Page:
Impaired Bone Growth and Mineral Density in Children with Cerebral Palsy: Can It Be Corrected?
Children with cerebral palsy have an increased risk of osteoporosis and osteopenia due to multiple factors, including limited weight bearing, decreased muscle strength, immobilization, malnutrition, rickets of prematurity, use of anti-convulsant medications, and deficiencies of growth hormone and sex hormones. Children with CP have an increased risk of fractures, especially of the distal femur. The relationship between osteopenia and fracture risk is not as well defined as it is in adults but fracture risk does increase with decreasing bone mineral density. Preventive measures include maximal weight bearing, vibration therapy, adequate nutrition (especially calcium and vitamin D intake), and treatment of growth hormone and sex hormone deficiency. DXA scanning is the most commonly used method for evaluation of BMD, but other methods are also available. Thresholds for treatment are not well defined but treatment is indicated in patients with osteoporosis and a history of significant fractures. Proposed interventions include adequate nutrition, increased weight bearing, exercise, calcium, vitamin D, vitamin K, growth hormone, and bisphosphonates. Bisphosphonates are the most effective treatments, but there is no consensus regarding treatment thresholds, dose, frequency, and choice of agent. Pamidronate and alendronate are the most commonly used agents, but it is likely that all bisphosphonates are similar in efficacy. Adverse effects are uncommon but need to be kept in mind. Further research is needed to clarify optimal screening and treatment protocols.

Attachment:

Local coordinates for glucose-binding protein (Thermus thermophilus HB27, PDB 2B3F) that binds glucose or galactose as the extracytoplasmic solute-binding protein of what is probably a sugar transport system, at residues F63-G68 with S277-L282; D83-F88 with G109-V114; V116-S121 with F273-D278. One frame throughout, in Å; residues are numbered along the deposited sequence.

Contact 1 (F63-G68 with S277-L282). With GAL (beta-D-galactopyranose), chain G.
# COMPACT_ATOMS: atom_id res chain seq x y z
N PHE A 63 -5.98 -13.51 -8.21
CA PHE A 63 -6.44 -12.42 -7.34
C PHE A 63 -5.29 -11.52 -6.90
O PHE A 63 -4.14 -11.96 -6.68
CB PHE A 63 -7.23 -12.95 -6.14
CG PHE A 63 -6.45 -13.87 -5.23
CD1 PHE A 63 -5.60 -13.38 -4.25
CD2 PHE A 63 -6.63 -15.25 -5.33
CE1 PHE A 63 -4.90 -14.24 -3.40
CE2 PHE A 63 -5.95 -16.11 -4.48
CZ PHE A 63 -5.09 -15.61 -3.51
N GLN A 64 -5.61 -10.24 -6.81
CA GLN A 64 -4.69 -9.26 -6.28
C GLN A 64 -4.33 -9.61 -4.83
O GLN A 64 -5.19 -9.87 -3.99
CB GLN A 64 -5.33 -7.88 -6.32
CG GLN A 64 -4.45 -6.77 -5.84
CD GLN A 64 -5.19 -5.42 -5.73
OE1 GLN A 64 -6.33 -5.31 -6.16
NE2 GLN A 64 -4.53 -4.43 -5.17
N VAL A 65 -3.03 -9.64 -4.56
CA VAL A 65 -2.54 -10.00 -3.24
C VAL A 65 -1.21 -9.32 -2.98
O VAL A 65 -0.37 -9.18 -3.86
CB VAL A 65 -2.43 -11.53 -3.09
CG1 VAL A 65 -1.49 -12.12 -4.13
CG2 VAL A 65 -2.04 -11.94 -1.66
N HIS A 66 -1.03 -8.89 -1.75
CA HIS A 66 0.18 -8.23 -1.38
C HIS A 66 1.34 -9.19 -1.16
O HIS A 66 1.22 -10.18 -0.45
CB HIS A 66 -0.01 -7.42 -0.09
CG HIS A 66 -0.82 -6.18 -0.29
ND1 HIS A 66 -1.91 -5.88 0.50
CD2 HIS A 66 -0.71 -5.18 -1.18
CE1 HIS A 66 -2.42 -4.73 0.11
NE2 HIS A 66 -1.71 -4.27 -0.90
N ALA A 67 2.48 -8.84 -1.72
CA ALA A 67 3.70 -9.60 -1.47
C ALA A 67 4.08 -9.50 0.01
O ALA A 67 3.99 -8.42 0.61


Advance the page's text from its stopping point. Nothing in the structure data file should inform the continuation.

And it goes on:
KeywordsBone Mineral Density Growth Hormone Fracture Risk Cerebral Palsy Growth Hormone Deficiency
Bone mineral density
Dual-energy X-ray absorptiometry
Insulin-like growth factor
Insulin-like growth factor binding protein
Magnetic resonance imaging
Quantitative computerized tomography
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